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1989: Giants 4, Cubs 1

What you might know: Will Clark’s demolition of Cubs pitching, blown leads
What you might have forgotten: Greg Maddux’s struggles, Ryne Sandberg’s anticlimactic finish

A year after the Cubs finally installed lights in Wrigley Field to avoid MLB's threat of moving postseason games to an alternate, lighted site, the Don Zimmer-managed squad won 52 of its final 84 games to finish 93–69. For this best-of-seven, the Cubs had homefield advantage against the 92-win Giants not on the basis of record but because of the dumb alternate-year rule still in effect.

In Game 1 at Wrigley Field, Chicago's ace, 23-year-old Greg Maddux, was lit up for eight runs in four innings, with Will Clark driving in six of them. Clark had an RBI double in the first, a solo homer in the third and a grand slam in the fourth to lead San Francisco to an 11–3 win. In Game 2 Chicago jumped all over Giants starter Rick Reuschel (a former Cub) for six first-inning runs and held on for a 9–5 win to even the series.

The Cubs would take lead in each of the next three games, only to lose all three. In Game 3, they led 2-0 in the first inning and 4-3 in the seventh, but reliever Les Lancaster served up a two-run homer in the bottom of the that frame to the Giants' Robby Thompson, and base runners in the eighth and ninth went for naught in San Francisco's 5-4 win. In Game 4, Maddux couldn't hold early leads of 1–0 and 2–1 and was chased in the fourth, having thrown just 56 pitches. Chicago tied the game at 4–4 in the top of the fifth but in the bottom half, Clark doubled and Matt Williams hit a two-run homer that put the Giants in front for good. Still down 6-4 in the ninth, the Cubs loaded the bases for Andre Dawson, but Steve Bedroisan struck out the future Hall of Famer to end it.

In Game 5 Chicago carried a 1-0 lead into the seventh, when Clark hit a triple and scored the tying run on a sacrifice fly by NL MVP Kevin Mitchell. Cubs starter Mike Bielecki, still in the game, got the first two outs of the eighth before walking the bases loaded on a total of 21 pitches, running his pitch count to 131. Zimmer called upon All-Star closer Mitch Williams—yes, him—but he allowed a two-run single to Clark, his record-setting 13th hit of the series (in 20 at-bats). Protecting a 3–1 lead, Bedrosian got two quick outs to start the ninth before allowing a trio of singles and a run to bring up Sandberg. Alas, Ryno, another future Hall of Famer, merely tapped Bedrosian's first-pitch breaking ball to second base for a weak, series-ending groundout.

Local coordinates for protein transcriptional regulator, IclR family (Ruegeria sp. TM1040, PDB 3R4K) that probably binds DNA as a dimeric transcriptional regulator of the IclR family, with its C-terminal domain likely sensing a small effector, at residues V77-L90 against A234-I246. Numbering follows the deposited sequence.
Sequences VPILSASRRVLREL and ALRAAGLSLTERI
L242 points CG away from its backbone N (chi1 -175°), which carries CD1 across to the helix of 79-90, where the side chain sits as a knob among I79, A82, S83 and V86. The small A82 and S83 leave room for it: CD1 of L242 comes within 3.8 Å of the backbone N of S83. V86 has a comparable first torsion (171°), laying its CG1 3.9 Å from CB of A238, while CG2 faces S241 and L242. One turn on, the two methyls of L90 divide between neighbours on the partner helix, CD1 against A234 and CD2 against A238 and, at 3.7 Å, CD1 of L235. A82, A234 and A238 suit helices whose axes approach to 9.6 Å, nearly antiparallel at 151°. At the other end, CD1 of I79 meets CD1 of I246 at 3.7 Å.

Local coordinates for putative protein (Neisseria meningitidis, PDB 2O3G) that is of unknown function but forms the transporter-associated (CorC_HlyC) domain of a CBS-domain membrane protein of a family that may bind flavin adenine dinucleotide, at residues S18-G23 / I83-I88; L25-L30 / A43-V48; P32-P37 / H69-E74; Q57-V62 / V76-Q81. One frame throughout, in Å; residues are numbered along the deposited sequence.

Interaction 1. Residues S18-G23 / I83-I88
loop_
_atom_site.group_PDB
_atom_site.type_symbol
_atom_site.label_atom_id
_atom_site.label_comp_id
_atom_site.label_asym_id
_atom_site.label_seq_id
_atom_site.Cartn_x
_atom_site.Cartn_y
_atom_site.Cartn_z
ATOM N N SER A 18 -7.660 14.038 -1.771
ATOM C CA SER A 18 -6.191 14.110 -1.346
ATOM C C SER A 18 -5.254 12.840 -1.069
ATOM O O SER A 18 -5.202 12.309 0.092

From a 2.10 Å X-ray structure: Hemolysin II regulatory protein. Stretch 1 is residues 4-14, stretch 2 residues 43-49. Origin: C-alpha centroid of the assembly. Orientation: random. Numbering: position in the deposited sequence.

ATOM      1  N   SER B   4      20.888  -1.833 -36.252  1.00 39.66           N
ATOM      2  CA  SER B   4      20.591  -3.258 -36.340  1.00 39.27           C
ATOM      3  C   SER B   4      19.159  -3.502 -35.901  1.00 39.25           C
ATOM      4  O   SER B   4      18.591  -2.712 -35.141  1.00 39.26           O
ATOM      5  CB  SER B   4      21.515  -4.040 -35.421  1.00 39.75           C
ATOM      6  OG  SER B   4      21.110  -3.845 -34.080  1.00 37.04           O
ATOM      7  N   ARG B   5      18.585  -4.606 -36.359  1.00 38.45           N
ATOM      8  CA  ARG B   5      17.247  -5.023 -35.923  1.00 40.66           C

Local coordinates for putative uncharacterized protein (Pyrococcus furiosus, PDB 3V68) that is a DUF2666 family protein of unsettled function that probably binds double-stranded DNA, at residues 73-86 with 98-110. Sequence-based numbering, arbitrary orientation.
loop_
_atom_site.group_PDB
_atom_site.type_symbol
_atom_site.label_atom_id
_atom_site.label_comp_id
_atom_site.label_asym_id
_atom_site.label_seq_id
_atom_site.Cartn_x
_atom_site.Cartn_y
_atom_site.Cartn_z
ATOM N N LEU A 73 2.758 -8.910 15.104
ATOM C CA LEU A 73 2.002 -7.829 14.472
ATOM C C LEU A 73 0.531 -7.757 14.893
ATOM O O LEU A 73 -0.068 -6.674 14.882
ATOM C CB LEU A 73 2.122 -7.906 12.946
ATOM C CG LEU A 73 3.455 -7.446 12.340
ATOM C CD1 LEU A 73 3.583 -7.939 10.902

2003: Marlins 4, Cubs 3

What you might know: Steve Bartman’s interference, Dusty Baker’s late hook of Mark Prior
What you might have forgotten: Alex Gonzalez’s error, Baker’s late hook of Kerry Wood

Managed by Dusty Baker, with a rotation led by phenoms Mark Prior and Kerry Wood, the Cubs won 88 games and the NL Central, then beat the Braves in a five-game Division Series, their first postseason series win in 95 years. Facing the 91-win, wild-card Marlins in the NLCS, Chicago tied Game 1 at Wrigley Field on a two-out, two-run homer in the ninth by Sammy Sosa only to lose in 11 innings. The Cubs rebounded with a 12–3 rout in Game 2, won Game 3 in Miami on Doug Glanville's 11th-inning triple and took a 3-games-to-1 lead by rolling up six early runs against former Cubs draft pick Dontrelle Willis in Game 4 en route to an 8–3 win.

The franchise's first pennant since 1945 was in sight, but in Game 5, 23-year-old Marlins rookie Josh Beckett spun a two-hit shutout in a 4-0 Florida win. The series returned to Wrigley Field for Game 6. All seemed to be going to plan for Chicago, as the Cubs took a 3-0 lead into the bottom of the eighth. They were six outs from champagne.